Don’t be fooled by the corny ‘80s Glamour Shots photo on the cover that makes Aweful look like some sort of Christian rocker. Aweful Kanawful mines the history of American music, playing a bit of Sun Records rockabilly, a bit of sixties pop like the Grass Roots, some psychedelic rock, some Bob Dylan And The Band, some hootenanny stuff, and even some skiffle (which isn’t really American Music but Britain’s answer to... just forget it). He reminds me of Greil Marcus’s vision of Olde Weird America played with the (perhaps intentional) slop of a Richard Hell And The Voidoids bootleg, and some Mojo Nixon thrown in for good measure. Too diverse to be garage rock, I guess you’d have to call this garage Americana. Maybe that’s a stupid word, but Kanawful is takin’ it back.  –Craven Rock (Jelly Music, jellymusicinc.bandcamp.com)


AWEFUL KANAWFUL & HIS RUBBER HUSBAND’S BAND:
Brave as Hits: CS
Get ready to be bewitched by this magician musician. Loose-knit, lo-fi deep cuts sprinkled in rockabilly keef, unceremoniously marry manic piano to idiot-savant indie songwriting. Truly a bizarro wünderkind, Aweful Kanawful stitches together twenty-one mini-songs to make a colorful patchwork quilt of an EP, channeling Jerry Lee Lewis and Screamin’ Jay Hawkins while remaining wholly visionary. So helmets off to this daredevil crooner. He sure knows how to flip a mean single.  –Simone Carter (Jelly Music, reeltimerecordss@gmail.com, jellymusicinc.bandcamp.com)


BABY SHAKES:
“She’s a Star” b/w “Gimme Your Love”: 7” EP
Keep on walkin’ folks. Nothin’ new to see here. Baby Shakes offers up a mawkish EP featuring childlike vocals backed by cherubic “oohs” and “aahs,” tired ‘50s melodies, and trite lyrics. They’re like a really dumbed down version of Ex Hex, if Mary Timony tragically lost her moxie and all sense of dignity. Honestly, the best moment of this EP was the instant the last chord of the last song died. RIP.  –Simone Carter (Surfin’ Ki, surfinkirecords.bigcartel.com / Astro Girl, astrogirlrecords.bigcartel.com)


BABY SHAKES:
Starry Eyes: LP
Few bands are writing songs this good these days and none are better looking. I want to take this album into the bedroom and do terrible, terrible things to it. Perhaps I already have! Horizontally-striped Rock’n’Roll Girl rock’n’roll, that transcends the (admittedly not unwelcome) clichés of the art form. If I told you to quit your job, drop out of school, buy this album and run away from home, I wouldn’t be that far off the mark. BEST SONG: “All The Pretty Things.” BEST SONG TITLE: I dunno, do I get to make a joke about the Records song now or later? FANTASTIC AMAZING TRIVIA FACT: Packaging includes a photo of them getting their Undertones records signed by John O’Neill. THAT’S class.  –Rev. Norb (Lil’ Chewy)


BACKWARDS MESSAGE:
Self-titled: CS
All I can really say about this band is they play hardcore with barking vocals. There’s not much to differentiate one song from another, as the guitar rarely changes tempo and the vocals sound as if the singer was looped and dubbed over every track.  –Craven Rock (Self-released)


BAD BEATS:
Tough Luck: CD-R
Bad Beats is the essence of party; party is the essence of Bad Beats. Boil ‘em down, chop ‘em up, swallow ‘em whole, then puke ‘em out and you still have unadulterated fun in its most potent form. Tough Luck takes you to one hell of a sonic kegger: punk moshes into surf which twists into doo-wop and back again. It’s like they harnessed the incongruous DIY aesthetic of Parquet Courts to the brilliant pseudo-simplistic song crafting of Jay Reatard and rode that pony all the way to your local sock hop. So look for Bad Beats on the horizonthey’re bound to charm their way into the hearts of critics and neophytes alike and leave the dance wearing the world’s letterman jacket.  –Simone Carter (Self-released, badbeatstx.bandcamp.com)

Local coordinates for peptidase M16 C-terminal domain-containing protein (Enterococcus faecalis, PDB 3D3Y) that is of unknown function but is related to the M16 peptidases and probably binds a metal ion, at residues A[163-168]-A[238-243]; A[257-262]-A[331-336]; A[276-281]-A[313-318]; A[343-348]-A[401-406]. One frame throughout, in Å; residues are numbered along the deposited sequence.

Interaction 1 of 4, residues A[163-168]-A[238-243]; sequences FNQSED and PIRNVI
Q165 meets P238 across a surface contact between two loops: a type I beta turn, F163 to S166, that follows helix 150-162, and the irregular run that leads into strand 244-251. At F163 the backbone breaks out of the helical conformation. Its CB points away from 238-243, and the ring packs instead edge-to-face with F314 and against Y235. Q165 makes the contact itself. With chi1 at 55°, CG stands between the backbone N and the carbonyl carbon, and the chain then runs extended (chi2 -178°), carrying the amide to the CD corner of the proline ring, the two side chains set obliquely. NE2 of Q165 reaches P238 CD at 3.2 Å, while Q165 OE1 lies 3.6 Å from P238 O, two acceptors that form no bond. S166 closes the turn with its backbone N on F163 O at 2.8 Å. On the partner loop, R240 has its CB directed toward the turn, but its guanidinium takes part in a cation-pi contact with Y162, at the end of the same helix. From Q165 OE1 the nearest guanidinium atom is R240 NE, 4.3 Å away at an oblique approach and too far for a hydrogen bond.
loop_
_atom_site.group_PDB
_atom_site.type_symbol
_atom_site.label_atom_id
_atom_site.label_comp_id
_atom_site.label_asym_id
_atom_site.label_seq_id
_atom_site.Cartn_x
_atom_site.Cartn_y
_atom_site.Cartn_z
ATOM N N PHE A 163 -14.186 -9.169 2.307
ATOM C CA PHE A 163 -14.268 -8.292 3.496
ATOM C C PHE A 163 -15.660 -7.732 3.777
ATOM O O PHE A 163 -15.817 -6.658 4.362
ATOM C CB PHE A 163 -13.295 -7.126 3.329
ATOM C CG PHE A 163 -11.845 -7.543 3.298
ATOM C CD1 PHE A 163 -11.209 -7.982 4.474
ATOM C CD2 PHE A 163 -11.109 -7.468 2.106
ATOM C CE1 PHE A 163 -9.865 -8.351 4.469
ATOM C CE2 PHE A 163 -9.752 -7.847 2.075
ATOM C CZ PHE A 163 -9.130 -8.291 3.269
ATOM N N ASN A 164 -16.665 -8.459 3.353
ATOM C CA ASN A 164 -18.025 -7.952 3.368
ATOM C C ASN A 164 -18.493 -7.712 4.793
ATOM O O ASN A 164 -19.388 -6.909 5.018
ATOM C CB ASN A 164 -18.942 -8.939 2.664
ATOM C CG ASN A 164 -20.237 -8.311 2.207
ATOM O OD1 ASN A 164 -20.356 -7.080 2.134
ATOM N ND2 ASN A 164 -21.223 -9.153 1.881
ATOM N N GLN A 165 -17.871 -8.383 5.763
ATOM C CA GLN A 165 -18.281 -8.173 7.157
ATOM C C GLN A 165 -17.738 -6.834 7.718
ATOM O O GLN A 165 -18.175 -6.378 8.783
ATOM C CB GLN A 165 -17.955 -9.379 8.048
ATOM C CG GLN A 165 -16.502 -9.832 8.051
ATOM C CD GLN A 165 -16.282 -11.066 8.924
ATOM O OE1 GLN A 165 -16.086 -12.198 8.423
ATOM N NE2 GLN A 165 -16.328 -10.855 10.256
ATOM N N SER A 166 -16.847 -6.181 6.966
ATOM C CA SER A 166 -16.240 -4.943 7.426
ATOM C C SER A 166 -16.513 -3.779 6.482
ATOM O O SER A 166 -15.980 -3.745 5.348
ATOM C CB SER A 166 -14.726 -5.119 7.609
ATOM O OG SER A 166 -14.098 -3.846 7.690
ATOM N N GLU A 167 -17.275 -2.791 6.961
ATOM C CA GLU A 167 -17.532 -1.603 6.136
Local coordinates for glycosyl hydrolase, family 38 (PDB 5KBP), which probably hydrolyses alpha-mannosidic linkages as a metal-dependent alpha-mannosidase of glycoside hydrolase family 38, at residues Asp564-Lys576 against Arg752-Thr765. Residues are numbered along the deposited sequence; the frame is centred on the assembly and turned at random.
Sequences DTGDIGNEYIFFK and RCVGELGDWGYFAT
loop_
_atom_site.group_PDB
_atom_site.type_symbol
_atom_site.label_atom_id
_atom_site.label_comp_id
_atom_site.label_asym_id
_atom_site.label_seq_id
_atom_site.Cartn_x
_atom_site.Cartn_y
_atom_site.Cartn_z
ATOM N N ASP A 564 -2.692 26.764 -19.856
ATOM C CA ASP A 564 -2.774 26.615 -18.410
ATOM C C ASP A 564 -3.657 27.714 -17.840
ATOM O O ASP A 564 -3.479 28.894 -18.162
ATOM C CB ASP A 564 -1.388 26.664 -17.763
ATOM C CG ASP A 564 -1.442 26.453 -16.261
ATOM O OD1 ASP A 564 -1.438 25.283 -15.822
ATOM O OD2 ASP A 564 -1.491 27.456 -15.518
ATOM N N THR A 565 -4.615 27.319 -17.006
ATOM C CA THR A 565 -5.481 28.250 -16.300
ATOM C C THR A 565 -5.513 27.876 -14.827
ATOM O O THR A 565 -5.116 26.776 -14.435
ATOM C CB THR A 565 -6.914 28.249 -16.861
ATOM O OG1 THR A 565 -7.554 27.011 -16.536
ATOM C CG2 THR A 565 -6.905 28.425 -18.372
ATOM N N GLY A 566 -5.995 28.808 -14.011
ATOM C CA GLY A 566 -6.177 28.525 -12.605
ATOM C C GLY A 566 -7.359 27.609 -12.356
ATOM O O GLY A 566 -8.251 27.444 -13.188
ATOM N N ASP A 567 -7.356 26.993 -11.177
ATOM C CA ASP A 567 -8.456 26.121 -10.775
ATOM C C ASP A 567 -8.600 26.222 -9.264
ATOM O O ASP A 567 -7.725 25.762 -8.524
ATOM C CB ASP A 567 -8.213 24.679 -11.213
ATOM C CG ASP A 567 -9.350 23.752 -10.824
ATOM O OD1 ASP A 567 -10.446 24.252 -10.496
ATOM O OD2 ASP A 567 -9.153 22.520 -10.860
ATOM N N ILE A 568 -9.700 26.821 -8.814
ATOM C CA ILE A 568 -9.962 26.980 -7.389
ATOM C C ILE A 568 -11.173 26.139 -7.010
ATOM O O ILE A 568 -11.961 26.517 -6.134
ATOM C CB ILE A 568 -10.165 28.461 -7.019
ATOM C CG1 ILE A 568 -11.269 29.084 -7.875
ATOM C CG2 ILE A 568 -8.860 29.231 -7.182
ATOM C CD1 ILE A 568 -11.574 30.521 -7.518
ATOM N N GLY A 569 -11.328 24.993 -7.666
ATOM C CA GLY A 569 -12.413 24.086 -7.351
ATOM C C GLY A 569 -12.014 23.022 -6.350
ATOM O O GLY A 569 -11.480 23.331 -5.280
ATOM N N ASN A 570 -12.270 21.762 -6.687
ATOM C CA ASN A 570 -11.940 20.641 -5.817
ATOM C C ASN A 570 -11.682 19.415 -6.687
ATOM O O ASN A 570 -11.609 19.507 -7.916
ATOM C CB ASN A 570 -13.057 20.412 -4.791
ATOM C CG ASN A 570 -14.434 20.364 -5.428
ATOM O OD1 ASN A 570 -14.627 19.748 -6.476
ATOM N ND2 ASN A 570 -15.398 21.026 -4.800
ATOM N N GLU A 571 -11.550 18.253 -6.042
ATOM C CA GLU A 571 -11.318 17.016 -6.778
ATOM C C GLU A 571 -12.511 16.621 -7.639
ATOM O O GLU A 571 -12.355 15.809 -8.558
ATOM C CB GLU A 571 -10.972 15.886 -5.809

BAD BOYFRIENDS:
Songs Yer Mom Taught Us Demo: CS
There’s a little something for everybody here: spastic-thrash, punkabilly, fuzzed-out lo-fi with just a touch of British punk kind of deal that was probably recorded in an empty grain silo. –Jackie Rusted (Gotcha! Comix, gotchacomix.wordpress.com)


BAD MOJOS:
Punx Faggots Freaks: 7”
Absolutely bizarre vocals highlight this instantly grabbing, Spits-inspired band from Switzerland. The singer is in the upper echelon of odd, sounding somewhere between a Muppet and a stroke victim in speech therapy. Most, but not all, of the songs are in English, with really silly lyrics presented totally humorlessly. Standing out due to the sheer craziness of the vocals, Bad Mojos is anything but bad.  –Art Ettinger (No Front Teeth)


BALLOT BURNER:
Forward into Extinction: 7”
Hailing from Regina, Saskatchewan, Ballot Burner is a d-beat/crust band with a populist approach. A lot of similar bands are totally inaccessible musically, but Ballot Burner is on the catchier end of the genre, reminding me of the classic 1990s group Dis Sucks. The lyrics are shrewd, the packaging is beautiful, and the recording is slick. The drumming is proficient and ambitious, the vocals are evocative, and the lyrics are political without being preachy. There’s not much more you could ask for in a crust record, so despite the title, they aren’t likely to face extinction anytime soon.  –Art Ettinger (Harvest King, harvestkingrecords.com)


BALLOT BURNER:
Forward to Extinction: 7”
The music is gritty, devastating, thrashin’ hardcore punk that borders on “crust-as-fuck.” The lyrics are thoughtfully pissed. The cover art is taken from Les Diableries, which according to the insert is “a series of early stereoscopic images published in Paris in the latter half of the 19th Century, depicting scenes of daily life in Hell.” All in all, solid, well-rounded release. Perfect for the next time you wanna listen to something that’s gonna kick your face in.  –Daryl Gussin (Harvest King, harvestkingrecords.com)